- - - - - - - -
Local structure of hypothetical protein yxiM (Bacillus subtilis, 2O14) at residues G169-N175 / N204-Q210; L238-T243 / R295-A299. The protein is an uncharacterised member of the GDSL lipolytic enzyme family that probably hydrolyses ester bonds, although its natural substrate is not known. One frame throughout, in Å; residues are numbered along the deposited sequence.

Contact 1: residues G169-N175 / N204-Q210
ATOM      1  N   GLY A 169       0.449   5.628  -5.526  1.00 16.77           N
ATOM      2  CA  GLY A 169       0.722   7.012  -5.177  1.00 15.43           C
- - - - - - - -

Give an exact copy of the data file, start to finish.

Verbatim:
Local structure of hypothetical protein yxiM (Bacillus subtilis, 2O14) at residues G169-N175 / N204-Q210; L238-T243 / R295-A299. The protein is an uncharacterised member of the GDSL lipolytic enzyme family that probably hydrolyses ester bonds, although its natural substrate is not known. One frame throughout, in Å; residues are numbered along the deposited sequence.

Contact 1: residues G169-N175 / N204-Q210
ATOM      1  N   GLY A 169       0.449   5.628  -5.526  1.00 16.77           N
ATOM      2  CA  GLY A 169       0.722   7.012  -5.177  1.00 15.43           C